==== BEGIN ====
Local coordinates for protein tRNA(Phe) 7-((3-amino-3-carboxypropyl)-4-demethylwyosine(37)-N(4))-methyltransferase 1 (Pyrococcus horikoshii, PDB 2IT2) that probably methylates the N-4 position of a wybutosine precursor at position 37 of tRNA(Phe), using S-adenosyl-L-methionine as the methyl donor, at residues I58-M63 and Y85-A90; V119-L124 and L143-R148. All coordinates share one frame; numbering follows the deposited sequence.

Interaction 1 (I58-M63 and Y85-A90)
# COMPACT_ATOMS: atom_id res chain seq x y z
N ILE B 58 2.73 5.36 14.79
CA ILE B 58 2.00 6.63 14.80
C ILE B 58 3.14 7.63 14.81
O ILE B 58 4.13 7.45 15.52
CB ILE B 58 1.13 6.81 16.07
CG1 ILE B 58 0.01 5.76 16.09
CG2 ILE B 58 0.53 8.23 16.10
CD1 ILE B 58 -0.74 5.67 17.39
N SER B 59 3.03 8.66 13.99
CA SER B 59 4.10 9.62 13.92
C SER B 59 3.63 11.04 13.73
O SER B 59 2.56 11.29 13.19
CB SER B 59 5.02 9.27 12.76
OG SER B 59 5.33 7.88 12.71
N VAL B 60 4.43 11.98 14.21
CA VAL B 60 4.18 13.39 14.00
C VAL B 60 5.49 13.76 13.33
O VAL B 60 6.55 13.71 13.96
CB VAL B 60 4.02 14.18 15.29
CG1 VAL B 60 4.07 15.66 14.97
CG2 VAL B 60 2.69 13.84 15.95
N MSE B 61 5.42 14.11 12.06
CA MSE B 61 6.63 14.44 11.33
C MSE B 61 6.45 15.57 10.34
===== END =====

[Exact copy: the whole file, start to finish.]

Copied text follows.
Local coordinates for protein tRNA(Phe) 7-((3-amino-3-carboxypropyl)-4-demethylwyosine(37)-N(4))-methyltransferase 1 (Pyrococcus horikoshii, PDB 2IT2) that probably methylates the N-4 position of a wybutosine precursor at position 37 of tRNA(Phe), using S-adenosyl-L-methionine as the methyl donor, at residues I58-M63 and Y85-A90; V119-L124 and L143-R148. All coordinates share one frame; numbering follows the deposited sequence.

Interaction 1 (I58-M63 and Y85-A90)
# COMPACT_ATOMS: atom_id res chain seq x y z
N ILE B 58 2.73 5.36 14.79
CA ILE B 58 2.00 6.63 14.80
C ILE B 58 3.14 7.63 14.81
O ILE B 58 4.13 7.45 15.52
CB ILE B 58 1.13 6.81 16.07
CG1 ILE B 58 0.01 5.76 16.09
CG2 ILE B 58 0.53 8.23 16.10
CD1 ILE B 58 -0.74 5.67 17.39
N SER B 59 3.03 8.66 13.99
CA SER B 59 4.10 9.62 13.92
C SER B 59 3.63 11.04 13.73
O SER B 59 2.56 11.29 13.19
CB SER B 59 5.02 9.27 12.76
OG SER B 59 5.33 7.88 12.71
N VAL B 60 4.43 11.98 14.21
CA VAL B 60 4.18 13.39 14.00
C VAL B 60 5.49 13.76 13.33
O VAL B 60 6.55 13.71 13.96
CB VAL B 60 4.02 14.18 15.29
CG1 VAL B 60 4.07 15.66 14.97
CG2 VAL B 60 2.69 13.84 15.95
N MSE B 61 5.42 14.11 12.06
CA MSE B 61 6.63 14.44 11.33
C MSE B 61 6.45 15.57 10.34